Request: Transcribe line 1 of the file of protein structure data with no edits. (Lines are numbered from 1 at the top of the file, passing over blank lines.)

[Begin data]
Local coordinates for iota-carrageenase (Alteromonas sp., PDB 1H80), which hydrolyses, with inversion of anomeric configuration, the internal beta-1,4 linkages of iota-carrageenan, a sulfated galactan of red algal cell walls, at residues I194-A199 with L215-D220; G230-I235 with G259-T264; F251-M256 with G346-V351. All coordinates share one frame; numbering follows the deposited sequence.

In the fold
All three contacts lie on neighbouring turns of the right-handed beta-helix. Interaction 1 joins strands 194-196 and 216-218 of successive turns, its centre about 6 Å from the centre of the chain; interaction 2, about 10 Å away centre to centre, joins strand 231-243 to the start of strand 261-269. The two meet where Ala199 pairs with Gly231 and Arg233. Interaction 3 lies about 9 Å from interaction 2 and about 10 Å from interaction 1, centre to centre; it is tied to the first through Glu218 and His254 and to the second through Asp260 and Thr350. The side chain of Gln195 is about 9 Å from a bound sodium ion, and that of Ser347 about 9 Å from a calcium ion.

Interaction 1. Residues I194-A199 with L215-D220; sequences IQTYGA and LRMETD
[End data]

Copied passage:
Local coordinates for iota-carrageenase (Alteromonas sp., PDB 1H80), which hydrolyses, with inversion of anomeric configuration, the internal beta-1,4 linkages of iota-carrageenan, a sulfated galactan of red algal cell walls, at residues I194-A199 with L215-D220; G230-I235 with G259-T264; F251-M256 with G346-V351. All coordinates share one frame; numbering follows the deposited sequence.